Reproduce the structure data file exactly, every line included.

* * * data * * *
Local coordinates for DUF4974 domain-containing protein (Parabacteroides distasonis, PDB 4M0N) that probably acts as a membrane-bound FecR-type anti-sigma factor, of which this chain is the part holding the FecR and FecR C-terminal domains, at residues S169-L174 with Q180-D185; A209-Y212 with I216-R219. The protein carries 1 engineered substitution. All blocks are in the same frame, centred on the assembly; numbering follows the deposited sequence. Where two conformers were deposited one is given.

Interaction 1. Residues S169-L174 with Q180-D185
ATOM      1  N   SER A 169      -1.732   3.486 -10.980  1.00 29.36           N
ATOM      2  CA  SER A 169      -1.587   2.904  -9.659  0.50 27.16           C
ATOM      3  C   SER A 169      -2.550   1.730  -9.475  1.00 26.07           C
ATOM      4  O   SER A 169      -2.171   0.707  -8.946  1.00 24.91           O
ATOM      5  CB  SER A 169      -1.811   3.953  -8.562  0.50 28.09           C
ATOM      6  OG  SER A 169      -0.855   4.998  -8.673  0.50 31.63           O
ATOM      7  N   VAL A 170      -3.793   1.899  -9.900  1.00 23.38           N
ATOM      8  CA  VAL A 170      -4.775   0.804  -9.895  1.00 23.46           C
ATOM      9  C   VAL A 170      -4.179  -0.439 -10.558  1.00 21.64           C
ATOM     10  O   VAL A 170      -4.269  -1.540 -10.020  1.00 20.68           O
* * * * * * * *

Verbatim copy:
Local coordinates for DUF4974 domain-containing protein (Parabacteroides distasonis, PDB 4M0N) that probably acts as a membrane-bound FecR-type anti-sigma factor, of which this chain is the part holding the FecR and FecR C-terminal domains, at residues S169-L174 with Q180-D185; A209-Y212 with I216-R219. The protein carries 1 engineered substitution. All blocks are in the same frame, centred on the assembly; numbering follows the deposited sequence. Where two conformers were deposited one is given.

Interaction 1. Residues S169-L174 with Q180-D185
ATOM      1  N   SER A 169      -1.732   3.486 -10.980  1.00 29.36           N
ATOM      2  CA  SER A 169      -1.587   2.904  -9.659  0.50 27.16           C
ATOM      3  C   SER A 169      -2.550   1.730  -9.475  1.00 26.07           C
ATOM      4  O   SER A 169      -2.171   0.707  -8.946  1.00 24.91           O
ATOM      5  CB  SER A 169      -1.811   3.953  -8.562  0.50 28.09           C
ATOM      6  OG  SER A 169      -0.855   4.998  -8.673  0.50 31.63           O
ATOM      7  N   VAL A 170      -3.793   1.899  -9.900  1.00 23.38           N
ATOM      8  CA  VAL A 170      -4.775   0.804  -9.895  1.00 23.46           C
ATOM      9  C   VAL A 170      -4.179  -0.439 -10.558  1.00 21.64           C
ATOM     10  O   VAL A 170      -4.269  -1.540 -10.020  1.00 20.68           O